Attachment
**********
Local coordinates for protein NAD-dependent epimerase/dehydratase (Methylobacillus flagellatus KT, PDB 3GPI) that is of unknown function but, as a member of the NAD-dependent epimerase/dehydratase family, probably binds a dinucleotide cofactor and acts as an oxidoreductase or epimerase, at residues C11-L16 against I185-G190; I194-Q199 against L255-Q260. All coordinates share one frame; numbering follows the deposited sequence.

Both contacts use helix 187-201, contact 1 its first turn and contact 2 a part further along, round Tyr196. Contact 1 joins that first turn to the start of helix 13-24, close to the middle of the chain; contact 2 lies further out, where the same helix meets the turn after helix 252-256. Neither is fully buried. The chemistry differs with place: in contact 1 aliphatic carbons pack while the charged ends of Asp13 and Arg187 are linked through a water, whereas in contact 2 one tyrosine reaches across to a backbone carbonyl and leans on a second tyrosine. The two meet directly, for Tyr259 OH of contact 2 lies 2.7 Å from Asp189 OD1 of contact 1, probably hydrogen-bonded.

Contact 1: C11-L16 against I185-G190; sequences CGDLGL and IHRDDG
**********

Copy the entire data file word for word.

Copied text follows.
Local coordinates for protein NAD-dependent epimerase/dehydratase (Methylobacillus flagellatus KT, PDB 3GPI) that is of unknown function but, as a member of the NAD-dependent epimerase/dehydratase family, probably binds a dinucleotide cofactor and acts as an oxidoreductase or epimerase, at residues C11-L16 against I185-G190; I194-Q199 against L255-Q260. All coordinates share one frame; numbering follows the deposited sequence.

Both contacts use helix 187-201, contact 1 its first turn and contact 2 a part further along, round Tyr196. Contact 1 joins that first turn to the start of helix 13-24, close to the middle of the chain; contact 2 lies further out, where the same helix meets the turn after helix 252-256. Neither is fully buried. The chemistry differs with place: in contact 1 aliphatic carbons pack while the charged ends of Asp13 and Arg187 are linked through a water, whereas in contact 2 one tyrosine reaches across to a backbone carbonyl and leans on a second tyrosine. The two meet directly, for Tyr259 OH of contact 2 lies 2.7 Å from Asp189 OD1 of contact 1, probably hydrogen-bonded.

Contact 1: C11-L16 against I185-G190; sequences CGDLGL and IHRDDG